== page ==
Sometimes such attention to detail can be comic. Hirono is at the lair of a rival and tensions are high. He stands and one his enemies asks what he’s up to. “I just need to take a piss,” Hirono says. The phone rings, and it’s not good news. Suddenly the rival gang is at Hirono’s throat, and there ensues a long fight and ultimately an escape from the place. Hirono takes the wheel  of a vehicle and tears off, his enemies in pursuit. Suddenly Hirono pulls the car over. He wasn’t kidding at the beginning of the sequence about needing to take a piss. He’s been holding it all this time and now the business must be seen to.

Low production values are turned to advantage to create a gritty look for the features. Some of the darker scenes produce a lot of grain. Shakey-cam is everywhere, but it never obscures the action.  Instead it’s used to give everything a documentary feel.  Blood is profuse and a fake-looking bright red, like paint. Battles are often cartoon-like, and not only for this reason. No one dies from a single shot; victims get hit again and again (why does no one ever aim for the head?).  There is a clownish aspect to the violence which promotes the idea that killings are a messy business. At the same time, there is a documentary overlay to everything: freeze frames and captioning and a narrator sell the idea that this all really happened.

Drink will want to know if there are any scenes of grown men crying in these films. And how!  The one who really knows how to turn on the tap is Hirono’s first boss, a sniveling weakling who is nonetheless one of the most dangerous men in Japan. Watching him work a room filled with killers is hilarious.

The dramas are exceedingly lean. Hirono apparently doesn’t have a home life: his work is everything. For other characters, we see just as much of their personal time as is strictly required for the telling of the story. These are the most economically plotted crime films ever.

There are two kinds of people, my friends. Those who have embraced this series, and those who blah, blah, blah …
10/10

« Last Edit: January 14, 2016, 07:51:06 AM by dave jenkins » Logged


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« Reply #15575 on: January 13, 2016, 05:21:17 PM »

You are guys are so preoccupied with armpits that you missed the gay subtext.

You are right - women with armpit hair usually are gay.

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« Reply #15576 on: January 14, 2016, 08:10:21 AM »

Wake Up and Kill (1966) - 6/10. A loose take on true-crime media sensation Luciano Lutring (Robert Hoffmann). He is half-heartedly pursued by a police inspector (Gian Maria Volontè ) who is using the man's infamy for his own purposes. Meanwhile the bandit's wife is conflicted about whether to turn him in or not (for his own good, natch). This starts well but ends up in meaningless repetition and finally an inconclusive ending. Also, the fact that Lutring was never more than a Smash and Grab artist makes his crimes uninteresting--Mesrine he was not. Even the Morricone score is not one of the maestro's best.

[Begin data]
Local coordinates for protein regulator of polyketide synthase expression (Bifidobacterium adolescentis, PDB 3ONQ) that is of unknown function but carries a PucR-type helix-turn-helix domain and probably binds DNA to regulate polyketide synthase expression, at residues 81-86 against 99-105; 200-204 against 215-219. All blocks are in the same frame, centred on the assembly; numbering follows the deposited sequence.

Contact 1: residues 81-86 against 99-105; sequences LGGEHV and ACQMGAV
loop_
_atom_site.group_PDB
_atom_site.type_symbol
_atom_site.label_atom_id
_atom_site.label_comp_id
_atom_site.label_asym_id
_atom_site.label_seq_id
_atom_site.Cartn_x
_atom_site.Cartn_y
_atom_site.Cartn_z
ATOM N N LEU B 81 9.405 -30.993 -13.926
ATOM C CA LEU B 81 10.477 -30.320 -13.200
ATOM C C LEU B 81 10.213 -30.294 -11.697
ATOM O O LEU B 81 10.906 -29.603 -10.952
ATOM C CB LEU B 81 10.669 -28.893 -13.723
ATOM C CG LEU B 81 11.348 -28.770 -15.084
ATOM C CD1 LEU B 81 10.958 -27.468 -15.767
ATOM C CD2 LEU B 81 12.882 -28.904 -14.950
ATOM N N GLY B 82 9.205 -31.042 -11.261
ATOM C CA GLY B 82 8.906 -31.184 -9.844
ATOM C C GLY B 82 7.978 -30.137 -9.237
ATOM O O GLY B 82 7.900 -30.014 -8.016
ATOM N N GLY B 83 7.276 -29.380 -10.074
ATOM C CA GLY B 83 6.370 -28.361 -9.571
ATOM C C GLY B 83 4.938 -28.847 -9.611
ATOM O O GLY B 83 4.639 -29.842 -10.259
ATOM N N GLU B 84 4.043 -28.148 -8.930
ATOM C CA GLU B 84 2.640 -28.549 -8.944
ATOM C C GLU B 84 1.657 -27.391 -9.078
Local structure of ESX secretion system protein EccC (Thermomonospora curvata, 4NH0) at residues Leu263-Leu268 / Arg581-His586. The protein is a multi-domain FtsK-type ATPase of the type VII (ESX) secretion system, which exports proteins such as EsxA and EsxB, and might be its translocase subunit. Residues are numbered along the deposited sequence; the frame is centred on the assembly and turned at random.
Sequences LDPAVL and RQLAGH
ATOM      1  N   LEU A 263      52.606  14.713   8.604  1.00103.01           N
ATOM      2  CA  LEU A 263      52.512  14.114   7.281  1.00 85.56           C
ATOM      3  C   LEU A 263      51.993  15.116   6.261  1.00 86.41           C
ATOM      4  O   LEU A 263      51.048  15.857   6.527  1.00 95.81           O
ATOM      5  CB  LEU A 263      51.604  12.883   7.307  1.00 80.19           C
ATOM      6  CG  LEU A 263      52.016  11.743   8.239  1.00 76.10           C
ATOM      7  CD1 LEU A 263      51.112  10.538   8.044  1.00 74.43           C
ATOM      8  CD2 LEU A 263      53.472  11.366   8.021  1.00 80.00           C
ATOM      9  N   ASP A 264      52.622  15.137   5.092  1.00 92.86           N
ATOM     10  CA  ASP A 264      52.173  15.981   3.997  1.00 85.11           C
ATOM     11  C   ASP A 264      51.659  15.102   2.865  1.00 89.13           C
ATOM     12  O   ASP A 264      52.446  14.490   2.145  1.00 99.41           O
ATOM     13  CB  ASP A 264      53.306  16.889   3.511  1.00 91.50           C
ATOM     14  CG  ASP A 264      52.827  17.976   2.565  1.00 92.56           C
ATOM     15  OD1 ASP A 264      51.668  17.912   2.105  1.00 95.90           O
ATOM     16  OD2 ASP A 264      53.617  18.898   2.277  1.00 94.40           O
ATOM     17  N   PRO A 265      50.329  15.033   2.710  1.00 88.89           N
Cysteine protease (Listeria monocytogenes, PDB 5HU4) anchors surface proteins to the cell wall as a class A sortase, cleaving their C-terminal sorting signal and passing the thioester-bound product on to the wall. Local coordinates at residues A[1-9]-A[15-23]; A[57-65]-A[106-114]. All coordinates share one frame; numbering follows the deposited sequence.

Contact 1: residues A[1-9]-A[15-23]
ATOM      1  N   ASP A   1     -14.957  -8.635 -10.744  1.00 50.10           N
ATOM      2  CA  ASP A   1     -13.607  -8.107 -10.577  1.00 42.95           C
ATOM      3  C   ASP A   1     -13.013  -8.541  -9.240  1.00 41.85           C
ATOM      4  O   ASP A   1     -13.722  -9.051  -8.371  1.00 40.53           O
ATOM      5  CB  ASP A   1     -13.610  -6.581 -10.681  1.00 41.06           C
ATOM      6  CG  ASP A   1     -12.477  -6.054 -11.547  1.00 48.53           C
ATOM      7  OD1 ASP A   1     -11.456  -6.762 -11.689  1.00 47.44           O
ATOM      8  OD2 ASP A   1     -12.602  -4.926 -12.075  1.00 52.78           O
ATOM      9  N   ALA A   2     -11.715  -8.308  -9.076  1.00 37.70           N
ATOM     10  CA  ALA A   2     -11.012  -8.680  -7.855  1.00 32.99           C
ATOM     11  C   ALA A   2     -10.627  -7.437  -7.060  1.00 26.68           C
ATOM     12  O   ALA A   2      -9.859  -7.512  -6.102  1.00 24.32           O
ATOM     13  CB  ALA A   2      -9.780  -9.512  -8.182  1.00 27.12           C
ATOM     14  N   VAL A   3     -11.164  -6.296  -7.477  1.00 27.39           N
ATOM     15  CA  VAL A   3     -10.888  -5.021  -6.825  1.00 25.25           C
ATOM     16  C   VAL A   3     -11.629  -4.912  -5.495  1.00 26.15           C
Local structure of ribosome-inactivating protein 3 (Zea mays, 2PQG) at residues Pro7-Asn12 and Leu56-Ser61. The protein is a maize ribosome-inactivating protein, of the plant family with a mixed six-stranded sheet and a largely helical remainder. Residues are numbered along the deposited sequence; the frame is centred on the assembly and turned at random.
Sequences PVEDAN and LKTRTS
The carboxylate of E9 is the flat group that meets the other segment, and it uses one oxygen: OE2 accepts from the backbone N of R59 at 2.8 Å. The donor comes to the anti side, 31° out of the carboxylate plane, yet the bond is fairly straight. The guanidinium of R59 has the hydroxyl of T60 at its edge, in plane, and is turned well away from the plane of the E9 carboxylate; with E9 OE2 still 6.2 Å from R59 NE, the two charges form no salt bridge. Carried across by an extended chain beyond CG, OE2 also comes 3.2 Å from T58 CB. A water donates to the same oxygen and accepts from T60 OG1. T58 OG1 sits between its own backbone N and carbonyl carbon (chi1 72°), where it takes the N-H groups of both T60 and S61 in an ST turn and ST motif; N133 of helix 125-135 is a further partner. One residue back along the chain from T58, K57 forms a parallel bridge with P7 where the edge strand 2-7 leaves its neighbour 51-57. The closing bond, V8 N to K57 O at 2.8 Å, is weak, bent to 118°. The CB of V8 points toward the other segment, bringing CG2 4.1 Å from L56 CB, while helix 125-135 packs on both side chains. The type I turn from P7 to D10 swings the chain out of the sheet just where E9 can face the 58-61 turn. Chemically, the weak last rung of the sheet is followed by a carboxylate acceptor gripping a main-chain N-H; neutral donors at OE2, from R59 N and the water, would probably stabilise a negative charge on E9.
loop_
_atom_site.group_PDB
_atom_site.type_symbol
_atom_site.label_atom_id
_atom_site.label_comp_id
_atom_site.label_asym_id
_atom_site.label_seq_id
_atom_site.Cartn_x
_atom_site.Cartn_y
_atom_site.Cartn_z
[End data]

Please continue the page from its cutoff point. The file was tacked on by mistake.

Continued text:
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« Reply #15577 on: January 14, 2016, 11:08:02 AM »

To Catch a Thief - 7/10 - 3rd viewing.

Vertigo - 7/10 - 3rd viewing. I'll safely stow this alongside Barry Lyndon and Death in Venice as movies where repeat viewings only steeled my initial assessment.

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« Reply #15578 on: January 16, 2016, 06:58:56 AM »

Vertigo - 7/10 - 3rd viewing. I'll safely stow this alongside Barry Lyndon and Death in Venice as movies where repeat viewings only steeled my initial misjudgment.

To catch a thief is a flawed but entertaining movie that doesn't try too much to be more.
Vertigo is pretty much perfect, tries to be more, perfectly succeeds. 10/10

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« Reply #15579 on: January 16, 2016, 08:02:41 AM »

Foreign Correspondent - 8/10 - Holds up better than most of the prewar antifascist movies I can think of.

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« Reply #15580 on: January 16, 2016, 04:20:37 PM »

Carol - 6/10 - Rooney Mara and Cate Blanchett pursue a romance in 1950s New York. Lots of gay subtext here. From the director of Far from Heaven, which did a much better job covering similar ground. Credit the leading ladies for any interest this film generates.

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« Reply #15581 on: January 17, 2016, 03:48:14 AM »

Carol - 6/10 - Rooney Mara and Cate Blanchett pursue a romance in 1950s New York. Lots of gay subtext here. From the director of Far from Heaven, which did a much better job covering similar ground. Credit the leading ladies for any interest this film generates.

Any "tongue-in-groove" action?  Cool

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« Reply #15582 on: January 17, 2016, 07:26:30 AM »

A couple of sex scenes but nothing too explicit. Rooney Mara looks much better topless than in the Dragon Tattoo movie.

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« Reply #15583 on: January 17, 2016, 10:49:53 AM »

Ex Machina (2015) - 8/10
2001 meets The Shining meets Black Mirror.

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« Reply #15584 on: January 17, 2016, 06:09:35 PM »

I already saw Cate Blanchett in underwear. Not on a screen. For real. DJ was with me. No, weren't having a threesome; but there was a different type of gay subtext - incestuous gay subtext. At an awful play, The Maids. Cate Blanchett lesbian incest with her sister Isabelle Huppert. Awful play.